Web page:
As our economy goes through tectonic shifts, this sort of adaptation is becoming the new normal. Security for our families will increasingly depend on rebuilding our local and regional economies and on our own adaptability and skills at working together. At the same time, we need government to work on behalf of struggling families and to make the investments that create jobs now and opportunities for coming generations. That will require popular movements of ordinary people, willing to push back against powerful moneyed interests.

Where are the jobs?

How did we get to an economy in which millions are struggling?

Officially, the “Great Recession” ended in the second quarter of 2009. For some people, the recovery is well under way. Corporate profits are at or above pre-recession levels, and the CEOs of the 200 biggest corporations averaged over $10 million in compensation in 2010 — a 23 percent increase over 2009.

But for most Americans, there’s no recovery, and some are confronting homelessness and hunger.

Local Food: Humboldt’s Fields of Gold



From VIRGINIA GRAZIANI
The Redwood Times
Thanks to Doug Mosel

For the past five years, a small group of Humboldt County farmers has been working to revive local grain production, researching and experimenting with different varieties to find out what was grown historically and what works best in local conditions.

Kevin Cunningham of Shakefork Farms in Carlotta, Dan Primerano of Redway and John LaBoyteaux of Camp Grant Ranch near Weott, while not yet rivaling the grain production of the Midwest, Northwest and California’s Central Valley, have produced enough grain to sell at farmers markets and to local bakers and natural food stores.

LaBoyteaux, now retired from raising fruits and vegetables for farmers markets, spent his “free time” this season growing four varieties of wheat. Although he planted only a little more than four acres, all the varieties did well, with better-than-expected yields.

This year LaBoyteaux focused on “hard red” wheats, the type best suited for making bread. In past years he tried smaller amounts of several varieties of “soft white” wheat, which is preferred for pastry.

To a novice looking at the wheat, it seems almost impossible to tell “hard red” from “soft white,” but the hard grain is harder to grind than the soft grain, and red grains do have a reddish tint compared to the lighter, brown-toned color of white wheat.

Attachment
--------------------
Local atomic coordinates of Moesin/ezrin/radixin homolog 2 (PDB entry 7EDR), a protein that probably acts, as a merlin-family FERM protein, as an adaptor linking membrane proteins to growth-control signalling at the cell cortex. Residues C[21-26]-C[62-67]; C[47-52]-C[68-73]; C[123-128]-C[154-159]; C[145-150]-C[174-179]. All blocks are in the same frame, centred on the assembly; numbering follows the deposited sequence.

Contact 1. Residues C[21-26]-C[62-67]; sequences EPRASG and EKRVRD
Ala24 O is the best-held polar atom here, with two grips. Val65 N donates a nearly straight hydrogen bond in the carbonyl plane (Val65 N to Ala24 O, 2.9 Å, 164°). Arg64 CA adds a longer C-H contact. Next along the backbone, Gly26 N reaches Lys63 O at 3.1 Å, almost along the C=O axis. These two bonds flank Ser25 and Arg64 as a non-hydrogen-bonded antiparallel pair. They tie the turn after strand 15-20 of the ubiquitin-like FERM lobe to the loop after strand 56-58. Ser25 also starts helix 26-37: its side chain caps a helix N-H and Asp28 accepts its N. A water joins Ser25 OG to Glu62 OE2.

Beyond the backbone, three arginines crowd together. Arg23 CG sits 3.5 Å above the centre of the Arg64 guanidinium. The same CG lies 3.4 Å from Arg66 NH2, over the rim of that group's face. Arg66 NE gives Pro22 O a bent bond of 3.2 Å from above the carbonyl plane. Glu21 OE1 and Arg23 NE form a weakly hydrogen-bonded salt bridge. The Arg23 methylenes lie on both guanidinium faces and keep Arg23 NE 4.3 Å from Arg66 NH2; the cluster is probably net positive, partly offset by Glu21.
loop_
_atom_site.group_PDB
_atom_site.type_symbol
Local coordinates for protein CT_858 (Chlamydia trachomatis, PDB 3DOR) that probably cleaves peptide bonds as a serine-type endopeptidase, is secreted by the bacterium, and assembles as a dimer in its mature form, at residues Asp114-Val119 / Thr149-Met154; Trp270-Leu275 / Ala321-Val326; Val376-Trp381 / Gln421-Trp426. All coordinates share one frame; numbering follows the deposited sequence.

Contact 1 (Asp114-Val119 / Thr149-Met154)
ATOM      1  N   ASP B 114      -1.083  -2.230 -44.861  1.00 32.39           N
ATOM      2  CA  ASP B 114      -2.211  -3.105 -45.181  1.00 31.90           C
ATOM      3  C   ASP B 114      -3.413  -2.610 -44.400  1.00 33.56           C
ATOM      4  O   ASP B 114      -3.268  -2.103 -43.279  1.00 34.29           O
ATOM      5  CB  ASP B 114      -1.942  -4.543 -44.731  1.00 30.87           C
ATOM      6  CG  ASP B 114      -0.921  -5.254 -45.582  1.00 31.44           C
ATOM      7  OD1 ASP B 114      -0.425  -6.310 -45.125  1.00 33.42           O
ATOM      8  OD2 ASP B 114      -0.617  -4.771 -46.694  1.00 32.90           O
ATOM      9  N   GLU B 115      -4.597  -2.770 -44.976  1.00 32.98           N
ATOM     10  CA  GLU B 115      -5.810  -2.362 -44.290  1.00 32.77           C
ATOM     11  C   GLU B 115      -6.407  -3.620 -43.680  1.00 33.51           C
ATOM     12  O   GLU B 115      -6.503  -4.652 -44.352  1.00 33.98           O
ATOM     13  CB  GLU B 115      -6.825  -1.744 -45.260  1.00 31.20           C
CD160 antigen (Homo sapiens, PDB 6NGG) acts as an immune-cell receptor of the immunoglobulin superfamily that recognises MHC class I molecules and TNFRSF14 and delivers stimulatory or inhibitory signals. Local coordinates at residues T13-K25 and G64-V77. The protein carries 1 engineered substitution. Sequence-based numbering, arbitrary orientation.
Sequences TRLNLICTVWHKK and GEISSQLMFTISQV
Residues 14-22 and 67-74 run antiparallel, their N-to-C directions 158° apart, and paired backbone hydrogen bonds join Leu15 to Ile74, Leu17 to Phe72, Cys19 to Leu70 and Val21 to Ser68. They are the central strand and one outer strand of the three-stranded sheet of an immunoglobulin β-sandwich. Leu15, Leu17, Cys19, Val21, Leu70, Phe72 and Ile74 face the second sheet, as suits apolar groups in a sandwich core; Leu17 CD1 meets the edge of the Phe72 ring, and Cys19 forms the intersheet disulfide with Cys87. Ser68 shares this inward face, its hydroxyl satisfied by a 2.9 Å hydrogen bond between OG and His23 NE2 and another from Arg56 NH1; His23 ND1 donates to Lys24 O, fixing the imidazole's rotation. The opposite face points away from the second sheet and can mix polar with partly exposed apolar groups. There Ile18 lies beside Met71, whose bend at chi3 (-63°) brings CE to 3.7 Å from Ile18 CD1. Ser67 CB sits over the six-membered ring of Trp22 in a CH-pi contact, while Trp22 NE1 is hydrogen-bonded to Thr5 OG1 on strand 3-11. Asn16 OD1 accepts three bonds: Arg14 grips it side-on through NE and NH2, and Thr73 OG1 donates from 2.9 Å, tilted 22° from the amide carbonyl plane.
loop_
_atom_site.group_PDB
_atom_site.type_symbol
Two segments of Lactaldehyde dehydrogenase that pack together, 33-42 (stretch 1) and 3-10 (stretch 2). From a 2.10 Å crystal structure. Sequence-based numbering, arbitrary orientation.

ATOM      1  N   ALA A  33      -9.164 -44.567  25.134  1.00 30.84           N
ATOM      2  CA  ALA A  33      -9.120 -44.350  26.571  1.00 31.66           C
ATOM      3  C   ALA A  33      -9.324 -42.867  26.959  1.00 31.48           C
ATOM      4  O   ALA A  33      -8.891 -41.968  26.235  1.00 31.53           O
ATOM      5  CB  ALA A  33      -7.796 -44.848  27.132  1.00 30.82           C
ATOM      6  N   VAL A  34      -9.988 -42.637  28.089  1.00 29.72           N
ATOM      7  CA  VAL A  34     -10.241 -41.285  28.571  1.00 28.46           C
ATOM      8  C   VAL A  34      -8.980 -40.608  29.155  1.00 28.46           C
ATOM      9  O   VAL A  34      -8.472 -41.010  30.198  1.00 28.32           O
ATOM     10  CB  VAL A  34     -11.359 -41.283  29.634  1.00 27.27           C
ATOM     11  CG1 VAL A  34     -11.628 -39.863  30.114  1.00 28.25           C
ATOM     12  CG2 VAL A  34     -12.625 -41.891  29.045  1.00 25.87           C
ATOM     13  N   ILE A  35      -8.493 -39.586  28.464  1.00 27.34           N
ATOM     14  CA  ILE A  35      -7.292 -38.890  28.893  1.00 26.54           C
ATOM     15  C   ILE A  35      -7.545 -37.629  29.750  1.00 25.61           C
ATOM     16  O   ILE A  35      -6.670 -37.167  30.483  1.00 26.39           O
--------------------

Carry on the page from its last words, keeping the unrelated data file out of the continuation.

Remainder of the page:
LaBoyteaux’s star performer this year is ‘Kelse,’ a spring wheat from the Skagit Valley of northwest Washington. Because it was developed for a wet climate, it did particularly well in this year’s long, wet spring.

Two acres of Kelse at Camp Grant yielded 5,000 pounds of grain. LaBoyteaux believes this may be the best yield anyone has had locally, with the previous high yield estimated at 1,700 pounds per acre.

Besides Kelse, LaBoyteaux planted an acre each of two winter wheats, ‘Expresso’ from the Sacramento Valley and ‘Red Fife,’ an heirloom wheat generally grown in the Dakotas and Canada.

Although winter wheats are typically planted in the late fall or early winter, so that they can take advantage of winter precipitation in dry climates, these varieties can be planted later in Humboldt County, where rainfall

Don Sanderson: This Old Car


From DON SANDERSON
Hopland

This Old House is a quite popular television program and magazine. Back in the old days when we had television, I used to enjoy watching. Our present home is a rental, but one with which we have free rein to redecorate the inside and landscape the outside in my usual wild permaculture way. If something needs fixed, such as the new furnace/air conditioner we just got, and not a cheapee, the owner takes care of it. And, he eats the depreciation housing is now undergoing. We’ve owned homes before, but the overhead was always a problem. Give me a rental every time, assuming I can find a landlord such as the present one. This has been our home for a decade and we fully expect it to be for the foreseeable future. Wait, I really intended to talk about cars.

We have a ’92 Crown Vic that we purchased a dozen years ago. It has six cylinders and burns between 22 and 25 miles per gallon, so Obama didn’t want it. I don’t have any idea how fast it will go, but I’ve held it for many miles above 110 on 5 between the Bay Area and LA. It is wonderful to drive, steady as a rock, like a cop car but with a smaller motor. The speedometer claims it has gone 215,000 miles, so it surely must be getting ready for the garbage dump?

Recently, we noticed that the coolant was dropping rather faster than we liked, so we took it to our favorite local mechanic. Whoa, he said, under pressure there is water spurting out at one point in your head gasket. There was no water in the oil, so the spurt was only to the outside, a real win. The mechanic said it can’t be safely driven, because the gasket could completely fail at any moment. We can remove the head, he to us, replace the gasket, and repair any valve problems in the process for about $2,500, but the car is so old that this surely isn’t worth it? We thought only moments and told him to go for it.